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If we wanted to create an all new alphabet composed of as much letters as possible, with each letter corresponding to one distinctive sound. What's the maximum amount of letters we could have?

Oh and please don't answer "an infinite amount".

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  • 7
    Your understanding of the concept of "an average human" needs clarification. Taking into account that an average human is a 28-year-old male Han Chinese, he can pronounce not so many distinctive sounds, sounds not found in Chinese would pose a problem for him.
    – Yellow Sky
    Jun 4 '14 at 13:12
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    Also problematic is the notion of "distinctive sound" outside the context of a language. Two speech sounds might be phonologically distinct in one language but not in another. On the other hand, if you just mean purely acoustically distinct, the answer is basically an infinite number. Jun 4 '14 at 16:05
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    A trained phonetician can produce thousands. How would you like to count them?
    – jlawler
    Jun 4 '14 at 16:49
  • The number of IPA symbols might be one way to approximate an answer, but that fails to take into account that some of them are modifiers which could work as a doubling factor rather than a unit (albeit typically doubling only a small subset of the alphabet -- you cannot nasalize nasals or [I think] aspirate vowels).
    – tripleee
    Jun 7 '14 at 11:32
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    This question is perfectly on topic here, as Gaston Ümlaut's excellent answer demonstrates. Please don't close it. Sep 4 '15 at 10:17
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The notion of 'distinctive' sounds indicates that the discussion must be limited to phoneme inventories found in a single language. To do this we can consider the largest known inventories of contrastive (i.e. which I'm taking 'distinctive' to mean for the purposes of this answer) consonants, vowels and tonal features.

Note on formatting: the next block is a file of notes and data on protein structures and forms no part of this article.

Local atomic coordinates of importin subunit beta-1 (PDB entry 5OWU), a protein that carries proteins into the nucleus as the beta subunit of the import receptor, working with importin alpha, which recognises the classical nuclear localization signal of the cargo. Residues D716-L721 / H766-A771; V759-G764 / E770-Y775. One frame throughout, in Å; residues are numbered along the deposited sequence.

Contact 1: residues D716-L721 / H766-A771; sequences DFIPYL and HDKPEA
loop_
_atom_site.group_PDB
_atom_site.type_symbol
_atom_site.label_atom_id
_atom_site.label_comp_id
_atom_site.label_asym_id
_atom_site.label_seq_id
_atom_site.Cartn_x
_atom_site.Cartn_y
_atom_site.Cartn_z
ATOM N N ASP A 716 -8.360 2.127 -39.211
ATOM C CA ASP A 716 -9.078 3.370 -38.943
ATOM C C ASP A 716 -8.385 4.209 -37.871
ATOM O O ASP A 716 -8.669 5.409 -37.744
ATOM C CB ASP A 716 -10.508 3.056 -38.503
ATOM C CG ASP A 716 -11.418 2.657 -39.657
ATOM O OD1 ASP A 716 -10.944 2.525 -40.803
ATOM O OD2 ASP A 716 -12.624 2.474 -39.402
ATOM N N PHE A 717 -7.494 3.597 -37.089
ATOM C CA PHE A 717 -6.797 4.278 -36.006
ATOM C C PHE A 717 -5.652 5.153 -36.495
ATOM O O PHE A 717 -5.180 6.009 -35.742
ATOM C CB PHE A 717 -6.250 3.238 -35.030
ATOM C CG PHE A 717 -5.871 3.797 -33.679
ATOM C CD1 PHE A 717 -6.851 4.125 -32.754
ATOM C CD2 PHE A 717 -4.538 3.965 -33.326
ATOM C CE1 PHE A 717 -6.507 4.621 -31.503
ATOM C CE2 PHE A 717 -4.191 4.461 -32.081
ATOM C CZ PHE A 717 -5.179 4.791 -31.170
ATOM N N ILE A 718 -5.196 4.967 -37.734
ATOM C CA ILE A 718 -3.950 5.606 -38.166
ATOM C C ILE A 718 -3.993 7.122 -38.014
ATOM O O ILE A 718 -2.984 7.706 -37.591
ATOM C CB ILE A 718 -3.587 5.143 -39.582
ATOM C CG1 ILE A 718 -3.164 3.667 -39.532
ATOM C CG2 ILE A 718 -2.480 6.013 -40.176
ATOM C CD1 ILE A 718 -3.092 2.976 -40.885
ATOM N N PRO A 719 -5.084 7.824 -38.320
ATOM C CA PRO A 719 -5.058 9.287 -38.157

Consonant inventories

According to the World Atlas of Language Structures online, chapter 1 'Consonant inventories', the language with the largest known set of consonants is !Xóõ (Southern Khoisan), which has 122 consonants. My understanding is that it is not entirely clear that all the !Xóõ clicks contrast across enough environments that we can be fully satisfied with this number, so we could take instead the largest such inventory that does not include clicks; this is usually said to be Ubykh (Abkhazo-Adyghean) with around 80 consonants (not counting the consonants that only occur in onomatopoeia and loanwords).

Vowel inventories

WALS takes a simple approach to counting vowel inventories, only counting the vowel qualities rather than all distinctive vocalic segments. Thus they only consider the three features of height, backness and lip rounding, and ignore length contrasts, nasalisation, etc. With this approach they find the largest inventories to be around 14 vowels (German, Indo-European). If we include diphthongs and triphthongs then we have, e.g., Fering/North Frisian (Indo-European) with 22 vowels. Of course, if we move even further from the WALS approach and include secondary articulations such as nasalization, phonation, tongue root retraction, pharyngealization, etc then we could probably find much larger inventories.

Tone

There are a few languages thought to have up to 9 tones, e.g. the Kam language (Tai-Kadai)

Largest attested segmental inventories